This multi-reserve project will develop a collaborative community to support and enhance research, education, and conservation activities associated with Motus Wildlife Tracking System installations across the Reserve System.
The Motus Wildlife Tracking System is an open-source, international network of community hosted radio-telemetry receivers and wildlife researchers designed to investigate a wide variety of wildlife movement questions. To date, Motus stations across 16 reserves—18 towers in total—have collectively detected movement data for 744 individual animals from 65 different species; these movements reveal the connectedness of the National Estuarine Research Reserve System despite geographic separation and unique local characteristics across sites. Local data, combined with the broad reach of the Motus network both within and beyond the Reserve System, allow community members to learn about phenomena that are important not just locally, but also regionally and globally. The growing number of Motus stations within the Reserve System, combined with increasing interest in tracking data from within and outside of the system, presents an opportunity to develop a collaborative community that supports and enhances research, education, and conservation.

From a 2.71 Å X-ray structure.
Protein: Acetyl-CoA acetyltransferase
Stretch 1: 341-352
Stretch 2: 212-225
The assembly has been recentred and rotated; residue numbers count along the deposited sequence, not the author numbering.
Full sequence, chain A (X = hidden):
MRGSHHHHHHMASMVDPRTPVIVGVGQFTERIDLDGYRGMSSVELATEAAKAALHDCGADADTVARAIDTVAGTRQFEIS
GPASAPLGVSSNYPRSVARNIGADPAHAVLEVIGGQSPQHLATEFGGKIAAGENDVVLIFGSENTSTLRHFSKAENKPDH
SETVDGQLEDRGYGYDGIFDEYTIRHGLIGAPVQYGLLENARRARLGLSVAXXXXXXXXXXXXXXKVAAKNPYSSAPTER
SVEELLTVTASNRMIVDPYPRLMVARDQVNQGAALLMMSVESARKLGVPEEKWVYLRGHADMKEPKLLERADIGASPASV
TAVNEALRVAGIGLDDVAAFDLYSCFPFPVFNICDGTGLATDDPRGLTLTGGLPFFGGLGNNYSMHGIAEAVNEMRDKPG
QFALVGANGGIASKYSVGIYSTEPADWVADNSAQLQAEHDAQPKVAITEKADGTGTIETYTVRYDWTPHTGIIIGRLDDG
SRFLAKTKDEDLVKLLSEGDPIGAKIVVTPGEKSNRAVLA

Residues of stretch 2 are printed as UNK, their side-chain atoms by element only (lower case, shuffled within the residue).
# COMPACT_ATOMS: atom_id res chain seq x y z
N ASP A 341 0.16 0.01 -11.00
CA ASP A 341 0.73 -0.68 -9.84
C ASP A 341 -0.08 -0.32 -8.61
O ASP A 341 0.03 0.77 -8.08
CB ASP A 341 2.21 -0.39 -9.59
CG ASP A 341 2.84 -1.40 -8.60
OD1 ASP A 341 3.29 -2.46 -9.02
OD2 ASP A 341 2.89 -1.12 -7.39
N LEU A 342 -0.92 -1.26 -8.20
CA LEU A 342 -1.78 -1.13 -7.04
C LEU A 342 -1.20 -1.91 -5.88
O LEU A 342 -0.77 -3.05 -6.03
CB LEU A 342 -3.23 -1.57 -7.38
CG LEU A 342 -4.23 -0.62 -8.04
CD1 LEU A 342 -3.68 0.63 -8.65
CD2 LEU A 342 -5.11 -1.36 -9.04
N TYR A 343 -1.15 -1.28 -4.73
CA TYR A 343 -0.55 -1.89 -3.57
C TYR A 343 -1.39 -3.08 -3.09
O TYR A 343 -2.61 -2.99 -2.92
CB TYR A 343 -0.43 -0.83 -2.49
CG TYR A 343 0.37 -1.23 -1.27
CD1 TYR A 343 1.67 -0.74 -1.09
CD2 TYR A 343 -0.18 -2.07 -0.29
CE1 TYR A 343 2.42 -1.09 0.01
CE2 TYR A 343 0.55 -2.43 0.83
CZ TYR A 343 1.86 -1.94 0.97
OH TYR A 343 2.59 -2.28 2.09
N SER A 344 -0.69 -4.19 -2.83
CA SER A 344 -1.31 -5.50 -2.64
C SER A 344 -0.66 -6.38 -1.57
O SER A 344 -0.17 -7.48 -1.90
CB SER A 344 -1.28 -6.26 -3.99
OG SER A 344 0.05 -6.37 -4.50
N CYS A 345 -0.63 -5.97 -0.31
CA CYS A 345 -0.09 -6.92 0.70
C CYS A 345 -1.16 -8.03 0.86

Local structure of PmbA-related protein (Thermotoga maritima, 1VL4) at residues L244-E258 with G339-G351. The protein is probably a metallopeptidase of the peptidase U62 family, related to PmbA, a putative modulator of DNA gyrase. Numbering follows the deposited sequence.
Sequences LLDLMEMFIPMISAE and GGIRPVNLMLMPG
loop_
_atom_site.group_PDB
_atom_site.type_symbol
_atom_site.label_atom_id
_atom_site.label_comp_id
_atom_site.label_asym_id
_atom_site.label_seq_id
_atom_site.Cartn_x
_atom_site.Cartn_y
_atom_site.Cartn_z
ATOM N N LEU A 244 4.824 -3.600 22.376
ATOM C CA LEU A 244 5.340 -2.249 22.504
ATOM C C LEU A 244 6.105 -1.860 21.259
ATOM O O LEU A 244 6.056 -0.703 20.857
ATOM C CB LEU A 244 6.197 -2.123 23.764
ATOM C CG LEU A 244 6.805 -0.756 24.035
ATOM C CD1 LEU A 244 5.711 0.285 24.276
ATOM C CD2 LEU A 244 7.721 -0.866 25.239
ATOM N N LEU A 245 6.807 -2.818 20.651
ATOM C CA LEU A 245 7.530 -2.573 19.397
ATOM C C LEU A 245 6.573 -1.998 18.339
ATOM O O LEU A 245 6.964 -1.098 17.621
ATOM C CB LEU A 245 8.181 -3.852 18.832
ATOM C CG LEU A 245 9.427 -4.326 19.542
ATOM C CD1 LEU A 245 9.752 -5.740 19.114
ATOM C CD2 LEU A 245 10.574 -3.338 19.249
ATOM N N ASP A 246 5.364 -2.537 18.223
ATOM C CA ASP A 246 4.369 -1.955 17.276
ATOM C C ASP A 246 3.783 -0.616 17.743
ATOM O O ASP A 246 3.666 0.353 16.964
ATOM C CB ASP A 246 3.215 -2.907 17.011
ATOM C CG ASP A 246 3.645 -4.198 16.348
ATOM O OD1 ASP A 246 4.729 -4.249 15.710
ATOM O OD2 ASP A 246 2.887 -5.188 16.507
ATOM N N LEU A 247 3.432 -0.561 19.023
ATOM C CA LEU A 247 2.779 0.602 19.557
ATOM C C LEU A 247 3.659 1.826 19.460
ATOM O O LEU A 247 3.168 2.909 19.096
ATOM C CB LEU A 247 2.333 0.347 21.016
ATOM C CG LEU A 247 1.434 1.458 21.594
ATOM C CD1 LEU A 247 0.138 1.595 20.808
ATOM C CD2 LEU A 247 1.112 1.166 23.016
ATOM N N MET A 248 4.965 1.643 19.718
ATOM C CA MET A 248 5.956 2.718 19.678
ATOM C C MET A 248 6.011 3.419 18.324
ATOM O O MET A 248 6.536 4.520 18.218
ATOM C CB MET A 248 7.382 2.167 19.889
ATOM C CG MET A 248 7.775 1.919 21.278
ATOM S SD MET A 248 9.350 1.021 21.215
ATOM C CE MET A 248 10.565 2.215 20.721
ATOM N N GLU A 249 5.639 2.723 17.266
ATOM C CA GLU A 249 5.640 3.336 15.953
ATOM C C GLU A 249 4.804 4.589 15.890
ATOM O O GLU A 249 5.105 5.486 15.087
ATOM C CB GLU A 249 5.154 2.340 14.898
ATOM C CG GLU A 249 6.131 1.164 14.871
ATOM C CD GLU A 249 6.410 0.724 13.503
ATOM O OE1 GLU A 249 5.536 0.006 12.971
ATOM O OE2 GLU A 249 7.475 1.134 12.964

This multi-reserve project–comprising 18 reserves representing all regions in the Reserve System–will enhance collaboration on, and implementation of, Motus installations across the Reserve System through a multipronged, collaborative approach. Anticipated products include: a website that displays Motus data from across the Reserve System; freely available educational and outreach resources related to Motus data; in-person educational experiences at the North Carolina Reserve; new tower installations at four reserves that currently do not have Motus systems; and a supportive community that fosters strong communication and collaboration among reserve staff. Project activities and products will help serve as a launchpad for future relationship-building activities that advance Reserve System science priorities, including strengthened collaboration among reserves and regional partners.